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  1. At the Monday meeting of the Memphis City Council, that body was presented with a series of revenue projections to pay off the bonds on AutoZone Park, should it decide to buy it. Some Council members were skeptical of the projections, which were presented by Mayor A C Wharton's administration. Our City Hall reporter, Daniel Connolly, took photos of the charts while they were on the projector in Council chambers.
  2. First off, let's understand these charts. They are plotting the debt service on the proposed bond issuance, which would be paid from three streams: 1) rebates of sales tax from items sold at AutoZone Park; 2) payments in lieu of taxes from the adjacent Moore Building and its parking garage; 3) the lease payments from the Cardinals-controlled corporation that will lease the facility for at least 17 years. 

    The first column, 'Sales Tax Rebate,' is perhaps the most important one. The annual projection each year changes based on anticipated growth from AutoZone Park sales. Each of the three documents plots a different path based on a different projection. This is the chart based on 3 percent revenue growth:
  3. (Forgive the small type.) You'll note that in each year the Redbirds' lease payment is more than the proposed $300,000, tapping into the wiggle room of an extra $100,000 from the Cardinals, for a total of $400,000, built into the agreement. But by 2020, even that isn't enough. Then the city would dip into the $100,000 backstop pledge from AutoZone, for a possible $500,000 annual amount. By 2024, that still means a shortfall -- which is the amount in the 'Non-tax Revenues' column. City officials say this amount would be paid from all sorts of revenue streams except your property tax revenues. This scenario was termed by city Director of Finance Brian Collins as conservative.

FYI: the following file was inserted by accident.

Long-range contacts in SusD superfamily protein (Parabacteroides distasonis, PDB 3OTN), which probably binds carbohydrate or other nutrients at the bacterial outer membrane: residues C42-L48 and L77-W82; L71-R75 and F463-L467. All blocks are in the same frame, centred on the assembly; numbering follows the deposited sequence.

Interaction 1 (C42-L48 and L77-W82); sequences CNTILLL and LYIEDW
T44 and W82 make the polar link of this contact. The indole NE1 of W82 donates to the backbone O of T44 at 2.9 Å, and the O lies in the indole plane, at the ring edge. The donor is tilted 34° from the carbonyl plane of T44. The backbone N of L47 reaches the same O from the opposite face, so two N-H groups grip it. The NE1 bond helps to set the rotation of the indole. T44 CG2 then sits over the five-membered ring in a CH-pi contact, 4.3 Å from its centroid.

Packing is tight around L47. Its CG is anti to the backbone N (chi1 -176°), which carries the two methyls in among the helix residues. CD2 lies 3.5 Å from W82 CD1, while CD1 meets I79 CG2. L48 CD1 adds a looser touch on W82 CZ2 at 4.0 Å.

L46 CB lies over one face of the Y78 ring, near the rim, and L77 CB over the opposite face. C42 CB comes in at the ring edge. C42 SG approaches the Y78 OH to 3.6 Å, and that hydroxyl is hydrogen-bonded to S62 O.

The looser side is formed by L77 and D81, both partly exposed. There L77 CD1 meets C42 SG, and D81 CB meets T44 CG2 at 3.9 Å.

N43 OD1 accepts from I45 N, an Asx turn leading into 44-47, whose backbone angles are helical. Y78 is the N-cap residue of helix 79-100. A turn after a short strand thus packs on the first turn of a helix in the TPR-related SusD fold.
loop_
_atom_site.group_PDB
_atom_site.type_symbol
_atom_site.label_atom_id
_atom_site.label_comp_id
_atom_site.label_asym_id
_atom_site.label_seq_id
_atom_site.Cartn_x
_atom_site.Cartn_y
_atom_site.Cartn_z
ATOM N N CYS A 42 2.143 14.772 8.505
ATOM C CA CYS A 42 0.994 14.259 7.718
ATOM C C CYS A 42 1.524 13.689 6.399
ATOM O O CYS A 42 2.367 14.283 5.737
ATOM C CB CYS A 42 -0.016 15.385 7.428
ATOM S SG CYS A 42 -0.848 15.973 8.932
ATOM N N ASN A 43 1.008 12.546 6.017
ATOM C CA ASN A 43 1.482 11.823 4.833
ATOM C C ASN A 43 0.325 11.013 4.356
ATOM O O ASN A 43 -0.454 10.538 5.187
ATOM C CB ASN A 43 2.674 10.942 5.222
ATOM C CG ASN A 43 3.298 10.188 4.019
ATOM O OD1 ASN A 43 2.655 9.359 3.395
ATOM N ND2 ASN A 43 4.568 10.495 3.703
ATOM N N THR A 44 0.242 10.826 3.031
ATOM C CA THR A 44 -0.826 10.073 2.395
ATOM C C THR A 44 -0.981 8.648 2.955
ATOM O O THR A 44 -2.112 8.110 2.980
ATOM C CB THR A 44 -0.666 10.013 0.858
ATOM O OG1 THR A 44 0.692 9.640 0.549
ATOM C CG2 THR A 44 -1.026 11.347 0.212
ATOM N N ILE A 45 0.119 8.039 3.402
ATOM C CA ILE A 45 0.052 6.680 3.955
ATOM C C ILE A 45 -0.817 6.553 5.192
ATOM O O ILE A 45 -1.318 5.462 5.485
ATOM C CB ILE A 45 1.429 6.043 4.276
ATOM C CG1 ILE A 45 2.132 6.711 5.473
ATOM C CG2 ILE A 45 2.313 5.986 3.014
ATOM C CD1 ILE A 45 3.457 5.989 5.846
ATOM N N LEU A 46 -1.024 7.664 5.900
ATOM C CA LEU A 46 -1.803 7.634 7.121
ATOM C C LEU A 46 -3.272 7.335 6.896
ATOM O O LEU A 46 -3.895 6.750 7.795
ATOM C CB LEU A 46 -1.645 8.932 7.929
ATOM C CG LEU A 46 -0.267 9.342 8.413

Here are the projections run at 3.8 percent growth:
  4. Under this scenario, a shortfall only appears in the final year of the debt, and even then, it's a mere $1,348. But the Cardinals and AutoZone are both tapped for more than the baseline of the deal. Collins called this 3.8 percent projection "likely."

    And finally, the projections at the more ambitious rate, 4.4 percent:
  5. Clearly a rosier picture of the deal, the Cardinals are asked to chip in just a few thousand more dollars every month to make sure it works.

    Collins told Council members that all three scenarios are "worth your support."

    What do you think?
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